“It’s important to respond to the interests of the residents, building things they need,” he said. “The Center for Arts and Worship brings in external resources. … It helps keep the family together.”

The overall project is expected to take about 17 months to complete and, if it gets under way on time next summer, should be finished by fall 2016, Huegli said.

Paul Ryan Design Group, a Dallas-based architectural firm that specializes in designing and planning health care, hospice and senior living facilities, will serve as the project’s architect. Greenbrier Development, a Dallas-based senior living strategic planning firm, will serve as developer. Bridget Bohacz & Associates Inc., a Maryland-based firm that specializes in senior living interior design, will be responsible for the interior design needs.

The work will not interfere with residents’ lives, Huegli said.

“The beautiful thing about this project is, with the exception of the new dining room, all this other stuff is exterior work,” he said. “We won’t have to come inside and disrupt life at all. It’ll be perfectly contained to the construction zones. Our residents shouldn’t have to deal with site work.”

West Michigan’s senior housing industry is deeply rooted in the community, and has a long legacy of care from high-quality providers, Huegli said.

“This is a rich environment where, if I’m a consumer, I’m feeling great for the number of options I’ve got. We’re complementary for so many,” he said.

“We’re all trying to do the same thing by adding low cost for the senior housing community, which is about to radically grow.”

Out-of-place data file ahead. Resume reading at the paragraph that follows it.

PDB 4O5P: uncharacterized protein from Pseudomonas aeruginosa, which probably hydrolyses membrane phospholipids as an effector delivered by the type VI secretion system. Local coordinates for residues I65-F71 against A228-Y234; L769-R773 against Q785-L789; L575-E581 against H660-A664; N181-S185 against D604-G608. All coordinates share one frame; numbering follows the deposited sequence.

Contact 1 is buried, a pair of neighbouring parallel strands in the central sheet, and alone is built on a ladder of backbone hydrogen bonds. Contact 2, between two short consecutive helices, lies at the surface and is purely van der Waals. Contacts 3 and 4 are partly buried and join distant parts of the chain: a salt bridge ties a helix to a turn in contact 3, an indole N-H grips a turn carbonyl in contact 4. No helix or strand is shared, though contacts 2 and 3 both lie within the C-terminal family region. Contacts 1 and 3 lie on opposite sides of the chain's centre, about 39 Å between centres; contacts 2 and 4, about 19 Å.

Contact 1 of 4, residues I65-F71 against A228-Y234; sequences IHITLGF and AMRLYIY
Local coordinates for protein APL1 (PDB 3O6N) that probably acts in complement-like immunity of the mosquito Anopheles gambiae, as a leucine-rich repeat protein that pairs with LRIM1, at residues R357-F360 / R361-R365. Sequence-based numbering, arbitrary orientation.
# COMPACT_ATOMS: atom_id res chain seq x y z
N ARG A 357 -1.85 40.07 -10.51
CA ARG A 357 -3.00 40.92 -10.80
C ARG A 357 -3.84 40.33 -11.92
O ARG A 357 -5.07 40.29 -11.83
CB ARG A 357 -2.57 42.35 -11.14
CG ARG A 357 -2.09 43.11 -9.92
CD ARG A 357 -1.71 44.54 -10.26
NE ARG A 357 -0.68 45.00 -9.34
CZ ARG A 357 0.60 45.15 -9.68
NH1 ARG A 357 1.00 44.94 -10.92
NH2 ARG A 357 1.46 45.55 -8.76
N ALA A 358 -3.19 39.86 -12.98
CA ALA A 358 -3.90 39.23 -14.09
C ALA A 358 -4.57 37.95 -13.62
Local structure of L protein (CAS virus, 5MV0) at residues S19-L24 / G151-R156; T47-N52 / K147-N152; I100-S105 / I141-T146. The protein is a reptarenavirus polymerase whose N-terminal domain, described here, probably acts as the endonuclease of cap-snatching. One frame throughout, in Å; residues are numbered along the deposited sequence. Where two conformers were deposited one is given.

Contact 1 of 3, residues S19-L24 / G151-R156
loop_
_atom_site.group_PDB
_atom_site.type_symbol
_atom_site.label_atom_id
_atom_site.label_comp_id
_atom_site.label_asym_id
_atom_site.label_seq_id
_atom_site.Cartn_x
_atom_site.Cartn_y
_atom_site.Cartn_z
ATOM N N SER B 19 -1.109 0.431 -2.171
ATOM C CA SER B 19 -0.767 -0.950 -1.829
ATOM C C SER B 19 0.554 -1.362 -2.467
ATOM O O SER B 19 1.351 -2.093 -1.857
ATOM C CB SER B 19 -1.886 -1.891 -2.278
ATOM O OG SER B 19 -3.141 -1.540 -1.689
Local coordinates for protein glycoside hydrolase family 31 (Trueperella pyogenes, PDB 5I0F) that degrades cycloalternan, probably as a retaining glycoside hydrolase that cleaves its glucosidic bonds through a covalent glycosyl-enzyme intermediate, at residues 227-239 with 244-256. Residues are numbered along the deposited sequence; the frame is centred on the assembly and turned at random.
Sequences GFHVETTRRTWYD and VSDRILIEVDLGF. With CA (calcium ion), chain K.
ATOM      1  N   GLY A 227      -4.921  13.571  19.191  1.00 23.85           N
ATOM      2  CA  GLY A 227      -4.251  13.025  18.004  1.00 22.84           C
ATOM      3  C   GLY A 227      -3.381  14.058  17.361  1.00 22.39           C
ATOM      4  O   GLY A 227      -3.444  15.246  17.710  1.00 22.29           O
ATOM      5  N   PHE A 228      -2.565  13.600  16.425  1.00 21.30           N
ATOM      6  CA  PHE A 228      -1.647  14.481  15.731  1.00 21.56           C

Beacon Hill expects to pre-sell at least 75 percent of the planned residences, and already has had 60 people come forward with refundable deposits, Huegli said. And that’s without any marketing, he added.

“We think the fact that we haven’t had to market to get these 60 people on our waiting list … is a great sign that, once we get into a marketing range, we should see a velocity of sales,” he said.

This isn’t a surprise given Beacon Hill’s successful history with rapid growth. When the community last expanded a few years back, it filled up quickly, Huegli said.

“We opened (approximately 97) units in November 2010, but we blew past all the numbers so quickly that the rest of inventory was released. Over the next two years, we blew by the initial stop measure that the bank put in place. They then authorized us to proceed with the rest of the units,” he said.

“We’ve been at capacity for over a year now. In late spring of 2012, we hit our occupancy mark — a full year ahead of projects. Our sales velocity has been incredibly strong despite being full. We have a long waiting list.”

A main reason for Beacon Hill’s success has been the financial security it provides for its residents, Hueglisaid.

“We deliver economic value through the leveraging of affordable future care of assisted living to residents who decide to move in independently. … They’re able to enter their life lease toward that future level of care,” he said. “It creates a seamless peace of mind.”

A second part of Beacon Hill’s success has been leveraging its location into cost-efficient and convenient living, he said.

“We’re in the middle of a beautiful, high-density urban setting. We’ve established a service model built around dining and service. We integrate our neighbors right into the site,” he said.

“Location is everything. We can literally deliver perfect access to the things that make life normal for anyone who is living in a neighborhood. Community amenities are in walking distance.

“It’s a worry-free environment. It takes all the concerns out and makes the decision pretty easy.”